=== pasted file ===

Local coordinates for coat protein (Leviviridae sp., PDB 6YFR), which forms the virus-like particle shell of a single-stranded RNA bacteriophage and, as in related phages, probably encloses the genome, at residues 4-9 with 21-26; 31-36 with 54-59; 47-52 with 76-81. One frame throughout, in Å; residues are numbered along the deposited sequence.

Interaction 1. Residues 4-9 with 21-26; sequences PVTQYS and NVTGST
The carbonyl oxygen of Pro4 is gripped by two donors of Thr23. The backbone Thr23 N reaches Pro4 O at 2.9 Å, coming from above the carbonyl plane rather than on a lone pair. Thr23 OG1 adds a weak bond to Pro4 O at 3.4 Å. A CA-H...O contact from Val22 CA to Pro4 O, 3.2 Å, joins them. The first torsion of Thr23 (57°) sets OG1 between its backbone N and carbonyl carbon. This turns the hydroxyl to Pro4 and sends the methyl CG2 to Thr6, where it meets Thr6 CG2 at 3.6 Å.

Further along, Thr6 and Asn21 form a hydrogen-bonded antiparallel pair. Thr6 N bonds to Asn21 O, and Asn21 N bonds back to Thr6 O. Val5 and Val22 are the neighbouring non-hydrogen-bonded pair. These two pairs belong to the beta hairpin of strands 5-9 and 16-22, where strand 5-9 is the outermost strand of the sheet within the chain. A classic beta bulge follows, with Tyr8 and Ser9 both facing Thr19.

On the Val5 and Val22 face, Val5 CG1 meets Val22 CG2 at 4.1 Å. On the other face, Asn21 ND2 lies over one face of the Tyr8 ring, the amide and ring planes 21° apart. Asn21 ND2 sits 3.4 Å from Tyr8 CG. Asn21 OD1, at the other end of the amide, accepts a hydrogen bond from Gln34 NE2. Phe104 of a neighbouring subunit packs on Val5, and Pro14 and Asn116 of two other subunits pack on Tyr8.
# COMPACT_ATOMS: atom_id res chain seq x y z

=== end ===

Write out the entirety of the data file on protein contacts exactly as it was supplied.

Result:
Local coordinates for coat protein (Leviviridae sp., PDB 6YFR), which forms the virus-like particle shell of a single-stranded RNA bacteriophage and, as in related phages, probably encloses the genome, at residues 4-9 with 21-26; 31-36 with 54-59; 47-52 with 76-81. One frame throughout, in Å; residues are numbered along the deposited sequence.

Interaction 1. Residues 4-9 with 21-26; sequences PVTQYS and NVTGST
The carbonyl oxygen of Pro4 is gripped by two donors of Thr23. The backbone Thr23 N reaches Pro4 O at 2.9 Å, coming from above the carbonyl plane rather than on a lone pair. Thr23 OG1 adds a weak bond to Pro4 O at 3.4 Å. A CA-H...O contact from Val22 CA to Pro4 O, 3.2 Å, joins them. The first torsion of Thr23 (57°) sets OG1 between its backbone N and carbonyl carbon. This turns the hydroxyl to Pro4 and sends the methyl CG2 to Thr6, where it meets Thr6 CG2 at 3.6 Å.

Further along, Thr6 and Asn21 form a hydrogen-bonded antiparallel pair. Thr6 N bonds to Asn21 O, and Asn21 N bonds back to Thr6 O. Val5 and Val22 are the neighbouring non-hydrogen-bonded pair. These two pairs belong to the beta hairpin of strands 5-9 and 16-22, where strand 5-9 is the outermost strand of the sheet within the chain. A classic beta bulge follows, with Tyr8 and Ser9 both facing Thr19.

On the Val5 and Val22 face, Val5 CG1 meets Val22 CG2 at 4.1 Å. On the other face, Asn21 ND2 lies over one face of the Tyr8 ring, the amide and ring planes 21° apart. Asn21 ND2 sits 3.4 Å from Tyr8 CG. Asn21 OD1, at the other end of the amide, accepts a hydrogen bond from Gln34 NE2. Phe104 of a neighbouring subunit packs on Val5, and Pro14 and Asn116 of two other subunits pack on Tyr8.
# COMPACT_ATOMS: atom_id res chain seq x y z